Fisherman's advocate building
The Fisherman’s Advocate Building is one of a group of buildings in Port Union that forms part of the historic fisherman’s union town site. Constructed in 1920, it survived the Great Fire of 1943 and became the center of commerce as well as the Fisherman’s Advocate Publishing House. This significant structure required a broad scope of intervention in order to be stabilized and rehabilitated. Sheppard Case Architects managed and supervised the stabilization and restoration of this $1.8 million project, and coordinated conservation efforts with respect to the refurbishment of artifacts.
Our initial report was undertaken in 1997 with extensive consultation with The Coaker Heritage Foundation, Town of Port Union, ACOA and HRDC to establish construction budgets, time lines for reconstruction and adaptive uses. A Heritage Resource Master Plan was also prepared for Port Union, and we continue to work closely with the Sir William Ford Coaker Heritage Foundation to develop an interpretation plan specifically for the Port Union Historic District.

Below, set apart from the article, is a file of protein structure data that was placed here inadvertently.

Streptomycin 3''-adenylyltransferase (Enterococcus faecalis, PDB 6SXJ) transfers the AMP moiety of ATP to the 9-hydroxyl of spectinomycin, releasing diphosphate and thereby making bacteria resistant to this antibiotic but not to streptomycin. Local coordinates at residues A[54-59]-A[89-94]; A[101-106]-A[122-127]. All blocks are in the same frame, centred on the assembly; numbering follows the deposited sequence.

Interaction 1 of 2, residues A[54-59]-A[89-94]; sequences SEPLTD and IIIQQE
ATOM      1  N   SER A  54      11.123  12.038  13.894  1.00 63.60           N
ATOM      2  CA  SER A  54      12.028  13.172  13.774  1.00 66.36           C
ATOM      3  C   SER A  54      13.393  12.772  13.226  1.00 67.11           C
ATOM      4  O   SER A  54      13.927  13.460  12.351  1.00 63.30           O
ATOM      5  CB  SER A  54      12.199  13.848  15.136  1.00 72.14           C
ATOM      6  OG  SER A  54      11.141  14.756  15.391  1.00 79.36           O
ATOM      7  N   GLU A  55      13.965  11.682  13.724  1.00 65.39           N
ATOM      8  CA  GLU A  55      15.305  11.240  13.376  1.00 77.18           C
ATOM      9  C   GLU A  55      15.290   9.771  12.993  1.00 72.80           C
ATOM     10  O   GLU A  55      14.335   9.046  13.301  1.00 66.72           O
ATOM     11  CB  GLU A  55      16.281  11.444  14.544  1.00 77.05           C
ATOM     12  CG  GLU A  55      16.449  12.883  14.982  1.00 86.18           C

The main reconstruction project was on budget, and was completed in August, 2003. Since that time, Sheppard Case Architects, working with graphic artists, illustrators and conservationists have completed the interpretation aspect with display cases and interpretation signage. The Fisherman’s Advocate Building has been exceptionally well received, and is rapidly becoming another not-to-be-missed destination on the Trinity / Bonavista tourist itinerary.
CLIENT: The Coaker Heritage Foundation
BUDGET: $1.8 million
LOCATION: Port Union, Newfoundland
STATUS: Completed 2003